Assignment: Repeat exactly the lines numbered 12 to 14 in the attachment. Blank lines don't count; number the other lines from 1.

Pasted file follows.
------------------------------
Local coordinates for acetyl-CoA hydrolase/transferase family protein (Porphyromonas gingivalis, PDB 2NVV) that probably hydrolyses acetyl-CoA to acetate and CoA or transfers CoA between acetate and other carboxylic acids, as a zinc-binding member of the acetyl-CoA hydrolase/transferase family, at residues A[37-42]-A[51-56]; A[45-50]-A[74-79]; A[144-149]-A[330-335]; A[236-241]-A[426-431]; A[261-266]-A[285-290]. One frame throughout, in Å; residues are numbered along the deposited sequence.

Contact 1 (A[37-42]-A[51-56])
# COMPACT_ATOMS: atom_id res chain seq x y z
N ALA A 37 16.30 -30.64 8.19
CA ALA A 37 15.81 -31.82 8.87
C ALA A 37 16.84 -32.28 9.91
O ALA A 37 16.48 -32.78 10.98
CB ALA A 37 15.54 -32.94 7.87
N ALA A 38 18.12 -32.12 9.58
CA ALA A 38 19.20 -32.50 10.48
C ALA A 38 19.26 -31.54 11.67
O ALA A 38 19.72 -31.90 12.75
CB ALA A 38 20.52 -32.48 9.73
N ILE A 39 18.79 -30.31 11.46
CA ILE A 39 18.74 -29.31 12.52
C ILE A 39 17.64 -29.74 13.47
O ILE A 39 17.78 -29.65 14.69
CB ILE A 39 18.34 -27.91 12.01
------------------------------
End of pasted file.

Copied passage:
O ALA A 38 19.72 -31.90 12.75
CB ALA A 38 20.52 -32.48 9.73
N ILE A 39 18.79 -30.31 11.46